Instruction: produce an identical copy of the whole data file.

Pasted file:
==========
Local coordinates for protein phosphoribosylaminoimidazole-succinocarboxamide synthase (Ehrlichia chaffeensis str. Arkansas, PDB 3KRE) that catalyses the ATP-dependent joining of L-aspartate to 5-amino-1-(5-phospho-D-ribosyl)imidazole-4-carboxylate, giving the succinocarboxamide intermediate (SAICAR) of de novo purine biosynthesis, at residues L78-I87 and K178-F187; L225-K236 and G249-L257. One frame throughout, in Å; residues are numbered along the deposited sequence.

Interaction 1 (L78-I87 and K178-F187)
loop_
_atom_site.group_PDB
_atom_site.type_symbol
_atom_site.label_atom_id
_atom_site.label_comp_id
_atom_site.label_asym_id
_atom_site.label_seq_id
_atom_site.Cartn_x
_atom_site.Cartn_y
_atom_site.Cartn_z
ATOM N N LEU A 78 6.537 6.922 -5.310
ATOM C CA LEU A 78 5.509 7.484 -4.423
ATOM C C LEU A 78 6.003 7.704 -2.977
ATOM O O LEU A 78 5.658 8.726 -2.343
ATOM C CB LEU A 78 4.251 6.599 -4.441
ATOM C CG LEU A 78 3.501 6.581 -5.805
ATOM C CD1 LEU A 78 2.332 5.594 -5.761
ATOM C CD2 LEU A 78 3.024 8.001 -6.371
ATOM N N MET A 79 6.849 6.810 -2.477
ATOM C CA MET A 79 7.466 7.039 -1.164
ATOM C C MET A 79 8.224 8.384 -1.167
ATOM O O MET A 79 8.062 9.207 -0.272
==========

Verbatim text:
Local coordinates for protein phosphoribosylaminoimidazole-succinocarboxamide synthase (Ehrlichia chaffeensis str. Arkansas, PDB 3KRE) that catalyses the ATP-dependent joining of L-aspartate to 5-amino-1-(5-phospho-D-ribosyl)imidazole-4-carboxylate, giving the succinocarboxamide intermediate (SAICAR) of de novo purine biosynthesis, at residues L78-I87 and K178-F187; L225-K236 and G249-L257. One frame throughout, in Å; residues are numbered along the deposited sequence.

Interaction 1 (L78-I87 and K178-F187)
loop_
_atom_site.group_PDB
_atom_site.type_symbol
_atom_site.label_atom_id
_atom_site.label_comp_id
_atom_site.label_asym_id
_atom_site.label_seq_id
_atom_site.Cartn_x
_atom_site.Cartn_y
_atom_site.Cartn_z
ATOM N N LEU A 78 6.537 6.922 -5.310
ATOM C CA LEU A 78 5.509 7.484 -4.423
ATOM C C LEU A 78 6.003 7.704 -2.977
ATOM O O LEU A 78 5.658 8.726 -2.343
ATOM C CB LEU A 78 4.251 6.599 -4.441
ATOM C CG LEU A 78 3.501 6.581 -5.805
ATOM C CD1 LEU A 78 2.332 5.594 -5.761
ATOM C CD2 LEU A 78 3.024 8.001 -6.371
ATOM N N MET A 79 6.849 6.810 -2.477
ATOM C CA MET A 79 7.466 7.039 -1.164
ATOM C C MET A 79 8.224 8.384 -1.167
ATOM O O MET A 79 8.062 9.207 -0.272